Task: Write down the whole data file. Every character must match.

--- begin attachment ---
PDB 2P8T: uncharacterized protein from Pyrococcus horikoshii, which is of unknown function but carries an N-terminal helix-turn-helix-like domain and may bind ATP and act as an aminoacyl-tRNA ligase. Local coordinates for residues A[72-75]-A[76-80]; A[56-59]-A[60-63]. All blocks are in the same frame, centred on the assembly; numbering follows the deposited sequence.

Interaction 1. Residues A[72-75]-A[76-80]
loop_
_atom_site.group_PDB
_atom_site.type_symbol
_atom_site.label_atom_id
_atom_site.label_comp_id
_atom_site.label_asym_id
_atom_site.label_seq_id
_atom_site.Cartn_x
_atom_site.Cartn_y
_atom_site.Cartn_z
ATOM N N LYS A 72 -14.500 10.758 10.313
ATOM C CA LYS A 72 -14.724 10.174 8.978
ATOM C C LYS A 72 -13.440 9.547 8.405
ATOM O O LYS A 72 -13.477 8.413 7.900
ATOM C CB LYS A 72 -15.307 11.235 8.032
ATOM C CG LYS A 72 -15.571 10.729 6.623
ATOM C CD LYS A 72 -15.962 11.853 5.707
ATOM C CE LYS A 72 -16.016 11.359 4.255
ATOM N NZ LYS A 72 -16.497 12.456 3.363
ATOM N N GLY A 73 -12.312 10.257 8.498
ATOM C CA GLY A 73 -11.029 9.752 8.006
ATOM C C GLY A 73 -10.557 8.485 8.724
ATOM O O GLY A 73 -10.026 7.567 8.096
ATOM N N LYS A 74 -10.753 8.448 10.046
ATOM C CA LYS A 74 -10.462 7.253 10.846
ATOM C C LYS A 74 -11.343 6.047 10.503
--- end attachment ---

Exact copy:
PDB 2P8T: uncharacterized protein from Pyrococcus horikoshii, which is of unknown function but carries an N-terminal helix-turn-helix-like domain and may bind ATP and act as an aminoacyl-tRNA ligase. Local coordinates for residues A[72-75]-A[76-80]; A[56-59]-A[60-63]. All blocks are in the same frame, centred on the assembly; numbering follows the deposited sequence.

Interaction 1. Residues A[72-75]-A[76-80]
loop_
_atom_site.group_PDB
_atom_site.type_symbol
_atom_site.label_atom_id
_atom_site.label_comp_id
_atom_site.label_asym_id
_atom_site.label_seq_id
_atom_site.Cartn_x
_atom_site.Cartn_y
_atom_site.Cartn_z
ATOM N N LYS A 72 -14.500 10.758 10.313
ATOM C CA LYS A 72 -14.724 10.174 8.978
ATOM C C LYS A 72 -13.440 9.547 8.405
ATOM O O LYS A 72 -13.477 8.413 7.900
ATOM C CB LYS A 72 -15.307 11.235 8.032
ATOM C CG LYS A 72 -15.571 10.729 6.623
ATOM C CD LYS A 72 -15.962 11.853 5.707
ATOM C CE LYS A 72 -16.016 11.359 4.255
ATOM N NZ LYS A 72 -16.497 12.456 3.363
ATOM N N GLY A 73 -12.312 10.257 8.498
ATOM C CA GLY A 73 -11.029 9.752 8.006
ATOM C C GLY A 73 -10.557 8.485 8.724
ATOM O O GLY A 73 -10.026 7.567 8.096
ATOM N N LYS A 74 -10.753 8.448 10.046
ATOM C CA LYS A 74 -10.462 7.253 10.846
ATOM C C LYS A 74 -11.343 6.047 10.503